In honor of New York Fashion Week, in today's post, we look at one of the hottest fall trends coming out of the CFPB.

Over the last two months (here and here), we have reviewed and analyzed the CFPB's monthly consumer complaint snapshot. Each report focuses on trends in consumer complaints and highlights an industry area and geographic region.  This week, the CFPB released its third monthly snapshot, specifically highlighting mortgage complaints and trends in Denver, Colorado.

The data in the most recent report is similar to the first two, so we are not going to break down the numbers in detail this month. Instead, we delve deeper into a trend that has emerged over the last three months.

Each of the first three reports shows that complaints about consumer loan products (including pawn loans, title loans, and installment loans) experienced the greatest percentage volume increase over the previous year.  Looking at the most recent report, consumer loan complaints increased by 47% for the trailing three month period compared to the same time last year. In other words, the fastest growing area for consumer complaints is the consumer loan industry.

As we mentioned in last week's post, in our law practice, we are seeing this trend first-hand. Finance companies now, more than ever, are bombarded with complaint letters directly from consumers and complaints through the CFPB database.  Complaints are becoming a major headache for the consumer finance industry.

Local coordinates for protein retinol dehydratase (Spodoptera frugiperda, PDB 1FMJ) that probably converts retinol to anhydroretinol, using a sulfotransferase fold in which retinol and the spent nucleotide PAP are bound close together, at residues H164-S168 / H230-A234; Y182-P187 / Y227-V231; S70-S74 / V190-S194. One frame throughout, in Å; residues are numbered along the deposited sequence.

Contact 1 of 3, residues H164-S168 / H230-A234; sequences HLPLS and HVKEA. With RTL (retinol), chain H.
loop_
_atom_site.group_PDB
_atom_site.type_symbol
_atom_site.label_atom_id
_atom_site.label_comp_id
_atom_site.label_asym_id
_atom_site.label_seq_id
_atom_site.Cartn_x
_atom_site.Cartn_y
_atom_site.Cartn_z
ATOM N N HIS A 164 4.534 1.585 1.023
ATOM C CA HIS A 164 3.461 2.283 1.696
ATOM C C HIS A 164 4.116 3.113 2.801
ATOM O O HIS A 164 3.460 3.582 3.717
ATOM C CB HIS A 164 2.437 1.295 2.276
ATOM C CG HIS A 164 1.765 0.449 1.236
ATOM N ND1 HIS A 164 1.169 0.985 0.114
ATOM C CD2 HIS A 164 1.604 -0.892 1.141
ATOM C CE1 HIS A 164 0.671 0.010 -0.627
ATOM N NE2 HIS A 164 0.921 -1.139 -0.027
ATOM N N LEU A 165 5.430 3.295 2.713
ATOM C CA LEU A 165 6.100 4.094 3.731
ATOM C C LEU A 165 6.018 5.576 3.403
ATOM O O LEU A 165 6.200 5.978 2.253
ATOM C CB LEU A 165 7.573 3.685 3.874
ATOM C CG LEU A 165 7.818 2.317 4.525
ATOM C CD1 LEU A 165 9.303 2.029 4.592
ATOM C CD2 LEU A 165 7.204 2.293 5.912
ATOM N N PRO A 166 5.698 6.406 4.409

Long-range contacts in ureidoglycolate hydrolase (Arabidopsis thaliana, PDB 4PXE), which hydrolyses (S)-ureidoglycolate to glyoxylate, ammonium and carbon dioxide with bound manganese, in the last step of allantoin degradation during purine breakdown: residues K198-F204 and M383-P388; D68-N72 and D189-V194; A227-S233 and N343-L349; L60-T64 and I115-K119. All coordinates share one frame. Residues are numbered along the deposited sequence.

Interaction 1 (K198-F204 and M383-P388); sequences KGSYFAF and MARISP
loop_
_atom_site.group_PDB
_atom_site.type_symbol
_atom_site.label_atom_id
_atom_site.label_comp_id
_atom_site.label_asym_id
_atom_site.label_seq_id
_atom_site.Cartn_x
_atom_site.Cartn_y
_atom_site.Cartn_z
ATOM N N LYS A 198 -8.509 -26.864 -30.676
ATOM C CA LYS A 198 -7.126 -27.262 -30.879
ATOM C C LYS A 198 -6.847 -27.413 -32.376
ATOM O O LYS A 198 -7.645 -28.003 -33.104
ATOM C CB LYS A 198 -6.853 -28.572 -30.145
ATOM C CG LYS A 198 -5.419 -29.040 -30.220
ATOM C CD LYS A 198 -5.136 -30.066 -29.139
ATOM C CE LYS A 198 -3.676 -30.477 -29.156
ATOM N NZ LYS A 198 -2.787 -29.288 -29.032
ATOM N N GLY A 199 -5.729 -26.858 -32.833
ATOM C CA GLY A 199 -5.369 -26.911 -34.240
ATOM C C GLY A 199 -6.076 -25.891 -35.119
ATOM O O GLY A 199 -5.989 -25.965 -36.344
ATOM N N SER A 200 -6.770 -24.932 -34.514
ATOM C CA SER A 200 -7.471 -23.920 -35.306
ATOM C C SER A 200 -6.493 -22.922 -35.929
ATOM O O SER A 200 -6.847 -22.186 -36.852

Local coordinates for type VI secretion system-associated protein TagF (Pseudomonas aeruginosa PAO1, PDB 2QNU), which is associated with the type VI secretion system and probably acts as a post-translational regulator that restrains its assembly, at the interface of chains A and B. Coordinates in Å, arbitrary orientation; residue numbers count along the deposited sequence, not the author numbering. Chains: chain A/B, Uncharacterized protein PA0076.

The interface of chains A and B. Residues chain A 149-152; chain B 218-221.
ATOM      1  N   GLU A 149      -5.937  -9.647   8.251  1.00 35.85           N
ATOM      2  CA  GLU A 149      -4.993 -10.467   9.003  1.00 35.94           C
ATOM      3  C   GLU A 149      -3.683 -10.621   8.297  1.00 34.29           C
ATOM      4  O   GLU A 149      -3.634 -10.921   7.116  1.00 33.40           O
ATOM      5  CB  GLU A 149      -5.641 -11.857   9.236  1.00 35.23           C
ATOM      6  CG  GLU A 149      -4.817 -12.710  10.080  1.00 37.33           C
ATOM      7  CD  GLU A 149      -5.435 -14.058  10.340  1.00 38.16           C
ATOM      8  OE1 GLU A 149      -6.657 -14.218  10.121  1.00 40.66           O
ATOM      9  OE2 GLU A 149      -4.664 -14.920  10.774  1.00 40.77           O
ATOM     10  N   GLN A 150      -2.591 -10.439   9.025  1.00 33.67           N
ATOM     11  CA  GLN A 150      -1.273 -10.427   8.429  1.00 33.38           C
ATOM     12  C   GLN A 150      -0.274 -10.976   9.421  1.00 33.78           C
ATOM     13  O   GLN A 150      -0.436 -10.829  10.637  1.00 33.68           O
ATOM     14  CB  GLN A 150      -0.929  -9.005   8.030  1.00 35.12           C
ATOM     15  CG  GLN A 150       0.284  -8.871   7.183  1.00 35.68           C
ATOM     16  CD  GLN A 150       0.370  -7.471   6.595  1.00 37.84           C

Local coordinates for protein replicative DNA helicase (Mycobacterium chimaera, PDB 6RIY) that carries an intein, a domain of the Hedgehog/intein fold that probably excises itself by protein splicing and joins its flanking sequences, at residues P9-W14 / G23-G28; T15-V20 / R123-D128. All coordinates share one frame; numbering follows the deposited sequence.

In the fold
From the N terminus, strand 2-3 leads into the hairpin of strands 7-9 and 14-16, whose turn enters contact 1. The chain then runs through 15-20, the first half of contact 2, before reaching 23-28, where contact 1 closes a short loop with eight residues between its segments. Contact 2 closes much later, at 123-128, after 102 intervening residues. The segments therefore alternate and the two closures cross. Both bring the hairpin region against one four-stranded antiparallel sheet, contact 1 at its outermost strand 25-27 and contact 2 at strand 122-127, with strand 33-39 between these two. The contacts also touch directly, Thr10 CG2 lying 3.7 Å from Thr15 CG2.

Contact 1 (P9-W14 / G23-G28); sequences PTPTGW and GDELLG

Why is this the case? Is the consumer loan industry significantly worse this year than it was last year? Or, is the CFPB doing a better job of publicizing its consumer complaint database?

Reviewing a sampling of installment loan complaints gives interesting insight. As we have discussed, the CFPB now publishes complaint narratives, so we can see the substance of many of these complaints.

Consumers are making complaints against both bank and non-bank companies.  Some of the complaints deal with a specific transaction (e.g., I was turned down for a loan) while others do not (e.g., I received an advertisement and the company's rates seem outlandish). Many of the complaints cover collection tactics or a company's refusal to settle.  

We have written a lot about complaints lately. So has the CFPB. Put simply, complaints are a really big deal.  All financial institutions – and especially consumer finance companies – need to have a good consumer complaint response protocol.  It is an essential element in a compliance management system. 

A good complaint response protocol will record the substance of each complaint and document how the company responds.  This is important for two reasons. First, complaints are typically the earliest sign of systemic compliance problems – especially unfair, deceptive or abusive acts or practices (UDAAP). Second, in the event of an enforcement action or investigation (such as a Civil Investigative Demand), the CFPB will want to see documented evidence of how the company deals with consumer complaints.

After all, consumer loan complaints are trendy this fall.